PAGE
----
Don Villarejo, the longtime farmworker advocate who authored the report, tells In These Times that growers have “systematically” reduced investment in farmworker housing over the past 25 years in order to reduce overhead costs and to avoid the trouble of meeting state and federal regulations, which were established as part of a broader overhaul of agricultural labor, health and safety standards during the 1960s and 1980s. According to Villarejo, workers’ modern material circumstances are little improved from the old days of the Bracero system. That initiative—the precursor to our modern-day guestworker migrant program—became notorious for shunting laborers into spartan cabins, tents and other inhospitable dwellings on the farms themselves, beset with entrenched poverty and unhealthy, brutish conditions.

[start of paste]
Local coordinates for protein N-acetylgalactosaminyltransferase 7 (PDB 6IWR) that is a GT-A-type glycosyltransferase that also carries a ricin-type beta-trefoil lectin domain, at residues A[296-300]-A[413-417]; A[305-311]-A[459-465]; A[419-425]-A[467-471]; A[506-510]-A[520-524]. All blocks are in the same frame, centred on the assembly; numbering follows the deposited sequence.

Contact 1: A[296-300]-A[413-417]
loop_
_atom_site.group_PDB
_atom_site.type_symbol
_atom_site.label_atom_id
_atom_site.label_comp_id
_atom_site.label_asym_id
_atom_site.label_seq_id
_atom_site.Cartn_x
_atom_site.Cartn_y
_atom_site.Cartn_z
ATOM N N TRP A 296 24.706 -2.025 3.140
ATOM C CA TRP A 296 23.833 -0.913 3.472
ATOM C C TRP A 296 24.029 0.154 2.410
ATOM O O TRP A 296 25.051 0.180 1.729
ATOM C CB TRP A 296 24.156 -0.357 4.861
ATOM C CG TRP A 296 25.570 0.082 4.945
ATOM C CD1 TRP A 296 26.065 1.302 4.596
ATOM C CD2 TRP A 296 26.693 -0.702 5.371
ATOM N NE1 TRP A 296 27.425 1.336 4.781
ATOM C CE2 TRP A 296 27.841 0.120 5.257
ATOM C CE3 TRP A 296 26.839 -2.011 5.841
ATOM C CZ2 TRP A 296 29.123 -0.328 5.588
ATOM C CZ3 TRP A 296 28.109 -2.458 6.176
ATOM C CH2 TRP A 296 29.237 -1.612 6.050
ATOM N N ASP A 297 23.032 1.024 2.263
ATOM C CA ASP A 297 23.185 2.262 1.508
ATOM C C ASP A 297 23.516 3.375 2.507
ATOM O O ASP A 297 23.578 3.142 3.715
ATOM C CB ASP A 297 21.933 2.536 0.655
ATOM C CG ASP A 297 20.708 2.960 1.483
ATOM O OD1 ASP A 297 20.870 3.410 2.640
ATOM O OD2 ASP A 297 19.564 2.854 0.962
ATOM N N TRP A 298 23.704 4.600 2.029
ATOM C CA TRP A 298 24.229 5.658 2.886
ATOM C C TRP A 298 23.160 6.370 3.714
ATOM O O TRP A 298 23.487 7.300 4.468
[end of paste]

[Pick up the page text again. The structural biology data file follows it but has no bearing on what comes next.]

Even today, however, surveys and field reports have revealed that a large portion of workers are squeezed into essentially unlivable spaces. Some dilapidated apartments and trailer parks lack plumbing or kitchen facilities, much less any modicum of privacy; others are exposed to toxic pesticide contamination or fetid waste dumps. Workers can “live in a single-family dwelling with perhaps a dozen to 20 [people] crowding in,” Villarejo says. In some residences, “mattresses are lined up against the wall because during the daylight hours you could not be able to walk through the rooms owing to all the mattresses on the floor at that time.” Though many such dwellings house single male laborers, whole families with children are also known to live in crowded multiple-household units.